The best senior women golfers, the ones who did so much to make the Ladies PGA Tour into what it is today, haven’t gotten the respect they deserve.
Their own tour barely recognized them, leaving it to Jane Blalock and The Legends Tour to provide a circuit for players after they turned 45. Thanks to major support from Steve Ferguson and Dave Harner at Indiana’s French Lick Resort, The Legends eventually got their own major championship and five years later, in 2017, it was transitioned into the Senior LPGA Championship, a 54-hole event played on Monday-through-Wednesday dates in October to entice The Golf Channel to provide coverage.
The U.S. Golf Association dragged its feet even more. The USGA – after much outside pressure – announced it would conduct a U.S. Senior Women’s Open in 2015 but didn’t hold the first one until three years later.
Now it’s time for the second one. It’s coming May 16-19 at Pine Needles in Southern Pines, N.C., and 17 nation-wide qualifying rounds are underway. While players who have reached their 45th birthday are allowed into the Senior LPGA Championship, the USGA makes them wait until they’re 50 to play in its Senior Open.
The second U.S. Senior Women’s Open won’t be much like the first and you’ve got to wonder about the tournament’s place down the road. The second U.S. Senior Open was scheduled just 10 months after the first, which was played in mid-July at Chicago Golf Club — the nation’s first 18-hole course.
That’s a short turn-around for both players and staff, and the third playing will be 14 months after the second – July 6-12, 2020 at Brooklawn Country Club in Fairfield, Ct.. No dates have been announced for beyond 2020. In short, the tournament has no firm place on the USGA calendar, and hat could be a problem down the road.
The first U.S. Senior Women’s Open was played at an exclusive private club. The second will be on a resort course that has already hosted three U.S. Women’s Opens and will host a fourth in 2022. The first had competition with a major on PGA Tour Champions. Its Senior Players Championship was played in the Chicago area on exactly the same dates. The second U.S. Senior Women’s Open will be a warmup for the U.S. Amateur, which comes to nearby Pinehurst Resort in August.
Still, there should be no such wavering over the U.S. Senior Women’s Open. The first playing was a rousing success. – better than even the USGA could imagine.
“It doubled our expectations from the crowd standpoint,’’ said Katherine Thigpen, the event manager. “There was way more interest in women’s golf and these players.’’
One reason for the first tournament’s success was simply that it was the first. You can only be at the first playing a big event one time. That thinking was a factor in the warm reception the first Augusta National Women’s Amateur had in April. Women competing for the first time on fabled Augusta National – even if it was for just one day – was special. Everyone knew it would be – and it was.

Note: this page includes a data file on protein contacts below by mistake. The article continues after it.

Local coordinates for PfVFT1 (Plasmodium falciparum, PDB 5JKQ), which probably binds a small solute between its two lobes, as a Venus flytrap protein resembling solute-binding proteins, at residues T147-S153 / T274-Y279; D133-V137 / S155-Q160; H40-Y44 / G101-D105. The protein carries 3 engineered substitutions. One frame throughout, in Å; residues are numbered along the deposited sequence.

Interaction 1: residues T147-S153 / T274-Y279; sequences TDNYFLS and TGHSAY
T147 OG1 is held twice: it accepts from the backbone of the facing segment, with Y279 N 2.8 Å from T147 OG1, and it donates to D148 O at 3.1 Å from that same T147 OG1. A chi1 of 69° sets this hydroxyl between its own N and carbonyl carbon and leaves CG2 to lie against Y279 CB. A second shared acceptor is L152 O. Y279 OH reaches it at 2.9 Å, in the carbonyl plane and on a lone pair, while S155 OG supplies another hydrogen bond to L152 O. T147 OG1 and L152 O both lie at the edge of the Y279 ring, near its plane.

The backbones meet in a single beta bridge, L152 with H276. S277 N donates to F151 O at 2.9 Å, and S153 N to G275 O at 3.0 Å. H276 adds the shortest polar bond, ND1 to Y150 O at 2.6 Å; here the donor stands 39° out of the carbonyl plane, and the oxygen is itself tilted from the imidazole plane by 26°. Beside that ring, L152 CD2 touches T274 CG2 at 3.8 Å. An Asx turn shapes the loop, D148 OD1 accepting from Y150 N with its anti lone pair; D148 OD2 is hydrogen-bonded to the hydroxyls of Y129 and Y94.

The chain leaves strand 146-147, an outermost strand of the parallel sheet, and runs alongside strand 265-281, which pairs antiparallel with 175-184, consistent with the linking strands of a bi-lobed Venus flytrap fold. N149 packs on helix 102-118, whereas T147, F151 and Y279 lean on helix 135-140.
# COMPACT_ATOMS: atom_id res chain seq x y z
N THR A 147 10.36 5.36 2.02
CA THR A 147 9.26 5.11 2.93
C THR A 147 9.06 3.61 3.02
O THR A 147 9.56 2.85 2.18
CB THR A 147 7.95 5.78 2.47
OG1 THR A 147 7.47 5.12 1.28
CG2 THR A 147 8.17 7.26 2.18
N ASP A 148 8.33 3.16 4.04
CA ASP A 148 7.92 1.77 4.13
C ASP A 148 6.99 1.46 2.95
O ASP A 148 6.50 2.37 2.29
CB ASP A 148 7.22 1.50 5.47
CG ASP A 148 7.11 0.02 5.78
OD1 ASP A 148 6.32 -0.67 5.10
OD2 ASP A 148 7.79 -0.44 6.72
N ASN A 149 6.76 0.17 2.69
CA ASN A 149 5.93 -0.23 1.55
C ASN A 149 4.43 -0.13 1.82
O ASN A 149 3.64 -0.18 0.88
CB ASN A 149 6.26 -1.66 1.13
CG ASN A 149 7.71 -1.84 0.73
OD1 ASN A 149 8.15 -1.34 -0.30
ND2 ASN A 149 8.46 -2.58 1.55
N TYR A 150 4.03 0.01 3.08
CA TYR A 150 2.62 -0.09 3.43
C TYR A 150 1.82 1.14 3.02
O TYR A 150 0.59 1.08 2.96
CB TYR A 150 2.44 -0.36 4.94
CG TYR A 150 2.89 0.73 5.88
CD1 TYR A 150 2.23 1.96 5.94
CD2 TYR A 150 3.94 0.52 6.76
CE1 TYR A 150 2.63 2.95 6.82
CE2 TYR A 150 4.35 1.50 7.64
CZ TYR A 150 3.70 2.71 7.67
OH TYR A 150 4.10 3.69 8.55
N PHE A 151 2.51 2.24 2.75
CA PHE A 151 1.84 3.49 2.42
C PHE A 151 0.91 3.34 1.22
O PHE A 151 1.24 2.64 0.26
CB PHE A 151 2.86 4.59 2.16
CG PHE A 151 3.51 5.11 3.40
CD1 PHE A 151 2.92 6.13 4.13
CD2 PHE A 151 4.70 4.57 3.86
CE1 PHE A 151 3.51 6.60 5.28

The first U.S. Senior Women’s Open was a real feel-good story, too. After all the waiting, there were even a few tears shed when Nancy Lopez announced Joanne Carner as the tourney’s first player to tee off.
Big Mama boomed her drive down the first fairway of a club that has rarely opened its course to tournament play and spectator traffic. Carner, then 79, shot her age that day. Now 80, she’ll try to do it again at Pine Needles.
Spectators were permitted to walk along with the player in Chicago and everyone of them – not just the big names – had at least a few followers from hole to hole. When it was over there was exultation over Laura Davies’ 10-stroke victory and 16-under-par score on a par-73 course set up at 6,082 yards.
Now we go to Pine Needles – a good site for the tournament if not quite as eye-catching as Chicago Golf Club. The players will know Pine Needles a lot better than they knew Chicago Golf Club. Some tidbits worth noting:
Pine Needles will have an autograph area set aside to encourage interaction between players and fans. It’ll also have four players in the field, among them Davies, who played in the U.S. Women’s Opens there in 1991, 2001 and 2007. Not only that, but two of the greats of women’s golf – Beth Daniel and Meg Mallon – will be in the field after taking a pass on the inaugural in Chicago.